Gyeran Mari (Korean Rolled Omelette)

Gyeran mari, literally translated to rolled eggs, is Korean-style rolled omelettes. Basically, the beaten eggs are cooked until almost set, then tightly rolled/folded in layers, and finally cut into slices. It’s usually eaten as a side dish for any meal, not just breakfast, and hugely popular as a lunch box item. To me, this is another delicious side dish that I can whip up last minute.

Gyeran mari is typically made with one or two types of chopped vegetables, most commonly with scallions and carrots. The filling options are endless – onion, mushrooms, zucchini, broccoli, bell peppers, cabbage, ham, bacon, cheese, etc. Another popular ingredient for this dish is gim (aka nori). Gim can be used along with the other ingredients or by itself. I’ll show you how to make gyeran mari with gim in my next post. Making this dish is simple once you have the basics down. The key is to be patient and cook the eggs over gentle heat. If the heat is too high, you’ll end up with tough eggs that will break when folded. If you don’t cook the eggs enough, the rolled egg will be runny in the middle. So, let me show you how you can successfully make gyeran mari that’s tender and delicious! Don’t worry, if it’s not perfect the first time, it will definitely come with practice.

1 – 2 servings as side dish
Ingredients:
3 large eggs
1 scallion, finely chopped
1/2 small carrot, finely chopped
1/4 teaspoon salt

vegetable oil for frying

medium size non-stick pan (9 to 10-inch).

Finely chop the scallion and carrot.

Crack and beat the eggs, in a bowl with a spoon or a fork, until the yolks and whites are blended well with no visible strings of whites. Stir in a pinch of salt. (The vegetables can be stirred in at this point or sprinkled over the egg in the pan.)
 

Add a teaspoon of vegetable oil to a medium size non-stick pan and distribute the oil evenly using a napkin or paper towel. Preheat over medium low heat, until it feels hot when you place your hand 2 to 3 inches above the bottom of the pan.

 

Add 1/2 of the egg mixture to the pan. Swirl it around to cover the pan.
 

(Skip this step if you added the vegetables in the egg mixture.) While the egg surface is still runny, sprinkle the chopped vegetables evenly over the egg. Let it cook until the top begins to set but is still wet.


Using a spatula, lift one end of the egg (about 1-1/2 inches) and fold it over to the other side. (Reduce the heat or raise the pan away from the heat for a little while if the bottom is browning.)

Lift the folded part and fold it again. Pull the egg to the rolled side, making room on the round end for an additional egg.

 

 Add 1/2 of the remaining egg and spread to cover the open space.

When the egg addition is set, lift the folded part and fold it again. Pull the egg to the rolled side and repeat the process with the remaining egg to make an about 2-inch egg log.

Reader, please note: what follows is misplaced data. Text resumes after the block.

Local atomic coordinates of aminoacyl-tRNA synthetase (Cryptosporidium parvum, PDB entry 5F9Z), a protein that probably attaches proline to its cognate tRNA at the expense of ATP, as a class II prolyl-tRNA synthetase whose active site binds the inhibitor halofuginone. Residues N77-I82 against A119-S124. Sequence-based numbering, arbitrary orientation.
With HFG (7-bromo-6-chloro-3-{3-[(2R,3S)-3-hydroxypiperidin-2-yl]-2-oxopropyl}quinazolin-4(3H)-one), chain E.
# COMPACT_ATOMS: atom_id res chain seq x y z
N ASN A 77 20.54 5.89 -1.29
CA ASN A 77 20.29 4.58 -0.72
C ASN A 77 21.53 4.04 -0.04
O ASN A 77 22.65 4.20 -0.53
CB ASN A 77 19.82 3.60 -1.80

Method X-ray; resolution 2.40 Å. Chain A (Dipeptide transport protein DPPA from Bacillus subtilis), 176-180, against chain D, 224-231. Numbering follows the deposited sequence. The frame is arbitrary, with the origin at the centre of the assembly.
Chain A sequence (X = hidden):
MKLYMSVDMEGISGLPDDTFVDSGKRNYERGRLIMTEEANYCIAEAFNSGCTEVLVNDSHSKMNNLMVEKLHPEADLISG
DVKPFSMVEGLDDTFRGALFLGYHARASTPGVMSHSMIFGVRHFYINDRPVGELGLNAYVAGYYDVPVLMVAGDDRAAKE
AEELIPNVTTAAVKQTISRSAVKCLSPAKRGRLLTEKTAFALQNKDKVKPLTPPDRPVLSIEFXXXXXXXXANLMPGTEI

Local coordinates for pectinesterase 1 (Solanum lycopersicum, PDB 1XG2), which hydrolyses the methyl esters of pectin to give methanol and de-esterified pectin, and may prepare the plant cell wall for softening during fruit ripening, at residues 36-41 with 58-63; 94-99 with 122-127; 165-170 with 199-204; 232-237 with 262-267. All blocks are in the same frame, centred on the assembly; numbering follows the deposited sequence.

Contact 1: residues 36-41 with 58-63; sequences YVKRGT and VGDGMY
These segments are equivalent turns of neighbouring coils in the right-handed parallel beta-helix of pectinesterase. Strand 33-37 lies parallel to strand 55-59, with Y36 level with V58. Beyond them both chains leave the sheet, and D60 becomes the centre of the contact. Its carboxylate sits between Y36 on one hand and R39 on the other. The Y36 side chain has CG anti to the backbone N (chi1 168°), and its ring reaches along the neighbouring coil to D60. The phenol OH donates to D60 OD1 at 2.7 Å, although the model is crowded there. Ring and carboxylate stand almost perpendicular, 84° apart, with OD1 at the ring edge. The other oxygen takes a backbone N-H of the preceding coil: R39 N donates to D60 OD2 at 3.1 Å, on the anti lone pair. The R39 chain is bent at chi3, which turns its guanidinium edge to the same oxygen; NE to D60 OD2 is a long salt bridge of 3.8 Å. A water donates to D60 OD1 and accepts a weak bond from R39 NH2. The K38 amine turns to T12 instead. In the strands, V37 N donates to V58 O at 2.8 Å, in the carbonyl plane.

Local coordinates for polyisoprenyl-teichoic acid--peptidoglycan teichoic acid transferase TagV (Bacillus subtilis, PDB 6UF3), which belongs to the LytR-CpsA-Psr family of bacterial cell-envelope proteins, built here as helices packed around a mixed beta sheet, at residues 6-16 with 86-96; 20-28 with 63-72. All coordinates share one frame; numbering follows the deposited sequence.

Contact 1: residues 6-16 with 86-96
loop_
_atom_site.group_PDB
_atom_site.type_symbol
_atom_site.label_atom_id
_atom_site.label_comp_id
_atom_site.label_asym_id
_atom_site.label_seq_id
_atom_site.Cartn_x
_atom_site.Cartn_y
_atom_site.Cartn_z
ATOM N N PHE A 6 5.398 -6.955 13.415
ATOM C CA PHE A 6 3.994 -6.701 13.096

Remove from the pan and let cool for about 5 minutes. Slice the egg into thick, even pieces (3/4 to 1-inch thick).  

Comments

  1. Hyosun! Another beautifully done dish, this looks like something I can cook on a busy school night. Thank you and hope you have a great Easter!

  2. This recipe look really amazing and tasty,

  3. Great dish, Hyosun! Great method how to make rolled omelette, and I appreciate that you shared with us!
    Have a lovely Sunday dear!

  4. What a creative way to serve an omelette! It’s very pretty and a good way to get fussy eaters to enjoy carrot,

  5. Hi Hyosun, Great looking omelette, you make it seemed so easy I got to try this out! Love your step by step!

  6. Hi Hyosun! So happy to see Korean version of rolled omelette! Do you dip in some kind of sauce or eat it as it is? Looks so pretty!!!

  7. Hey, I am new here, this looks so easy and cool..i gotta try this ASAP. Happy Belated Easter.

  8. This looks great! It would make a great appetizer at a party!

  9. Can I just say how thrilled I am that I found your blog? My mom NEVER taught me how to cook Korean food. She would just tell me to do my homework and that was that. I try to recreate some of her dishes but it’s just too hard without specific measurements and such – but now I can slowly start making Korean food at home with your step by step pictures! :)

    • Thank you, Chung-Ah! That’s how my mom was when I was growing up in Korea. You know how important “school work” is to us Korean moms (ha ha). Hope my recipes will help you greatly in recreating your mom’s food. Keep in touch and let me know how it goes.

  10. Again beatiful! and a very detailed instruction, I am impressed and I am going to try it out!

    Life and travelling
    Cooking

  11. Hi! This sounds awesome and simple, I will try it today! ^^

    Sonia

  12. daebak! its so simple to do.. thanks :D

  13. This is awesome! Ever since I started warching k-dramas and I saw this in Boys Over Flowers I wanted to try. THANK YOU!

  14. I love all your recipes. I’m glad i find your site. i love korean recipes. Godbless.

  15. i tried to make it this evening. aaaaaaand i could make it, well not perfect as yours though hhe :D yeaay happy. thank you for the recipe. it’s so much help :)

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